I tend to prefer green enchilada sauces to red enchilada sauces, with one of my favorite green enchilada sauces being made from New Mexico chiles.
The difference between green and red enchilada sauce is that green is made from fresh chiles, and red is made from dried chiles.
Anaheim Chile vs. Hatch Chile
Long green chiles are known by many names, such as Anaheim, Hatch, California peppers, New Mexico chiles, Magdelena chiles, or in Mexico, chile del norte (Northern chiles).
Those different names all refer to the particular growing region of chiles belonging to the species Capsicum annuum. In the case of chile del norte, it’s a general term referring to all Capsicum annuum, regardless of where it’s grown.
The region in which chiles are grown is important. Like wine, the terroir (climate and soil) makes a difference in flavor. For instance, New Mexico chiles (Hatch and Magdelina) generally have a more robust flavor and are hotter than their Californian cousins (which includes Anaheim peppers).
I prefer New Mexico Chiles, which range in heat depending on the variety (NM #20, Big Jim, Sandia, Barker, etc.), but they’re not available fresh at the grocery store here all year long, like anaheims.
With all that said, use whichever long green chile you like for this recipe.
Roasting Your Green Chiles
You don’t need an open fire to roast green chiles, although the smokiness the fire adds makes them taste even better. They taste just fine roasted in your home oven.
Roasted chiles also make your house smell amazing. Forget the smelly candles. Just give me a batch of roasted chiles.
To roast your chiles in the oven, put them in a heavy-duty pan and slide them under a preheated broiler with the rack in its highest position. Turn them over after they’ve turned black and roast the opposite side.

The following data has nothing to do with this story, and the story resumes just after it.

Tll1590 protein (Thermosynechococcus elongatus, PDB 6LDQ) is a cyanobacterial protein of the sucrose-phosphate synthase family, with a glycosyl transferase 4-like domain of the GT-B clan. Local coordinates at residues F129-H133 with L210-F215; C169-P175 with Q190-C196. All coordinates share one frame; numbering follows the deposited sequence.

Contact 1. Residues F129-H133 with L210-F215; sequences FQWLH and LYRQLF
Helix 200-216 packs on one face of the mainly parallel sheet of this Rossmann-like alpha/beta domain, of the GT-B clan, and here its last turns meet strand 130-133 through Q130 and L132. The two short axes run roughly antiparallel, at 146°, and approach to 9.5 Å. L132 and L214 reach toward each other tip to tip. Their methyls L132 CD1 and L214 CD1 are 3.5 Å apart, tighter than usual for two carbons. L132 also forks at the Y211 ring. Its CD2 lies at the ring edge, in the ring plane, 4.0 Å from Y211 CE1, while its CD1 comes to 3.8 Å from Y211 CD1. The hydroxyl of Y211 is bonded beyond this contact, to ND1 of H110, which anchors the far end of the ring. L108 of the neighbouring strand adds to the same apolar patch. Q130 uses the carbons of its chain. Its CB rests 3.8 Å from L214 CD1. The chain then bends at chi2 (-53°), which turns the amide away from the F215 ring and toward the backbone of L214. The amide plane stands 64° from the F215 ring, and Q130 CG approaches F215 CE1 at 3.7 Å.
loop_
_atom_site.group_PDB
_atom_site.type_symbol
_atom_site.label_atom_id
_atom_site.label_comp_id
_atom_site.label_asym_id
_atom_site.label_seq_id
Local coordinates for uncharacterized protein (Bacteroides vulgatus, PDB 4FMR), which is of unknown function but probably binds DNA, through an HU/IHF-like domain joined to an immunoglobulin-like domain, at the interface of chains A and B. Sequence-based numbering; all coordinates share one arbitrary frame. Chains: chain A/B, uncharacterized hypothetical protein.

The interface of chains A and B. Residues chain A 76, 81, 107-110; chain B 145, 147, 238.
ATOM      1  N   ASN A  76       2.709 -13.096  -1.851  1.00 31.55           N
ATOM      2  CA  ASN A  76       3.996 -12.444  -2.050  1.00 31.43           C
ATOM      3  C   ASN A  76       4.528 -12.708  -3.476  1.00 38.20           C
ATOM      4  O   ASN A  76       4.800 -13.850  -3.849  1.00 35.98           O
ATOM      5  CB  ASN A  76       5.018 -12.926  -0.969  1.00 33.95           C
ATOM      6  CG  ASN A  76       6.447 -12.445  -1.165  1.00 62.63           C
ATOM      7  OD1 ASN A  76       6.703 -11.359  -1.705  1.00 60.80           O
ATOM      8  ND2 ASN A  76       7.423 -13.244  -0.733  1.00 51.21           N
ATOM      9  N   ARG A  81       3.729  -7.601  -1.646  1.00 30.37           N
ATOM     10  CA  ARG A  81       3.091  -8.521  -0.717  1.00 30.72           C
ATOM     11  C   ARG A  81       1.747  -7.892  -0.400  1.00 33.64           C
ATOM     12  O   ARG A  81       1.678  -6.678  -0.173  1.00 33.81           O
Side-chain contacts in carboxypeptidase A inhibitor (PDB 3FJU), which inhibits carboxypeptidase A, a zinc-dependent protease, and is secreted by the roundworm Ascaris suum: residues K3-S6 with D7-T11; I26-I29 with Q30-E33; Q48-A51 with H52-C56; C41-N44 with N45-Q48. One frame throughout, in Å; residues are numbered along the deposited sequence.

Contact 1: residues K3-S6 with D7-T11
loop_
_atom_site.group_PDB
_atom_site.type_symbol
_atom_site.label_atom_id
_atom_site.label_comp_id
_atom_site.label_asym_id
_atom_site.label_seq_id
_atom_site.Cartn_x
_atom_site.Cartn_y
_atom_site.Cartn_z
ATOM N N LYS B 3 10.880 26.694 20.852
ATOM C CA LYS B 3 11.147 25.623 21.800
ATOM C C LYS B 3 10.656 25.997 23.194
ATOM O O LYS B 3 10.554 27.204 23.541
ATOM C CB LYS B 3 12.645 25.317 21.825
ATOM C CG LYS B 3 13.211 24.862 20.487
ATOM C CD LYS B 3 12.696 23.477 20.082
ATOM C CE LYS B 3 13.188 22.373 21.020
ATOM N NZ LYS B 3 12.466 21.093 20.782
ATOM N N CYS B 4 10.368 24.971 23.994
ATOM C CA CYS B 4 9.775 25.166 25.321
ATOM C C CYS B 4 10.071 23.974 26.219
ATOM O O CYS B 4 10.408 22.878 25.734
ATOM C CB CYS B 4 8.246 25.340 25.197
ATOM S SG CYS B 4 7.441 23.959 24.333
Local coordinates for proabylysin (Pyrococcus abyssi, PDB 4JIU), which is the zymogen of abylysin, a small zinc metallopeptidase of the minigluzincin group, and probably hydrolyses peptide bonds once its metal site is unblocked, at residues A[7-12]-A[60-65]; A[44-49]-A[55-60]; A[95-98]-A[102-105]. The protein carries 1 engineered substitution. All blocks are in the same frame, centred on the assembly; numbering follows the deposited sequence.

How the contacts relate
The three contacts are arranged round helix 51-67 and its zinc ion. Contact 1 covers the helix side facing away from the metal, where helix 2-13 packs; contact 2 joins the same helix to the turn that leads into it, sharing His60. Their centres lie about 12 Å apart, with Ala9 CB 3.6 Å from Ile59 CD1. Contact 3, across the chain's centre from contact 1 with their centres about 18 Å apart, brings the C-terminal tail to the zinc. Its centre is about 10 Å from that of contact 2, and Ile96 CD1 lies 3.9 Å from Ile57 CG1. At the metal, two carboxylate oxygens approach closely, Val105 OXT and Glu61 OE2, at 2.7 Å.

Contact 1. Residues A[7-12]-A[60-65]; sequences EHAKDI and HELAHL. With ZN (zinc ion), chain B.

To make them easy to peel, throw them in a heat-proof bowl and cover it with plastic wrap. This will allow them to steam and help release their skins.
Once they’ve cooled enough to handle, peel off the blackened skin, then tear off the stem and remove the seed pod along with any stray seeds.
Resist the urge to run them under water to wash away the seeds or skins. You’ll wash some of the flavor away along with the seeds.
A few seeds making their way into your diced chiles won’t hurt anything.
New Mexico Green Chile Enchilada Sauce
- 1 1/4 lb. New Mexico or Anaheim Chiles - roasted, peeled, de-seeded, and chopped (about 1 1/2 cups), or, substitute frozen chiles
- 4 cloves garlic
- 2 cups chicken stock - divided
- 1/4 large white onion - finely diced
- 3 tbsp. pork lard - melted, or, substitute vegetable oil
- 2 tbsp. all-purpose flour
- 1 tsp. ground cumin
- 1/2 tsp. Mexican oregano
- 1 tsp. Kosher salt
- 1/2 tsp. freshly ground black pepper
- Roast, peel, and de-seed the chiles per the instructions above.
- Add the chiles, garlic, and 1/2 cup of chicken stock to a blender jar and puree until smooth.
- Heat the lard over medium-high heat and cook the onions until soft. About 5 minutes. Add the flour and cook, whisking constantly with a wire whisk, until well incorporated and the raw taste is cooked out of the flour. About 3-4 minutes.
- Add the chile puree, then pour the chicken stock into the blender jar to rinse out any remaining puree and pour it into the pan. Add the seasonings and stir thoroughly. Reduce heat to a gentle simmer, cover, and cook for an additional 10 minutes, stirring often.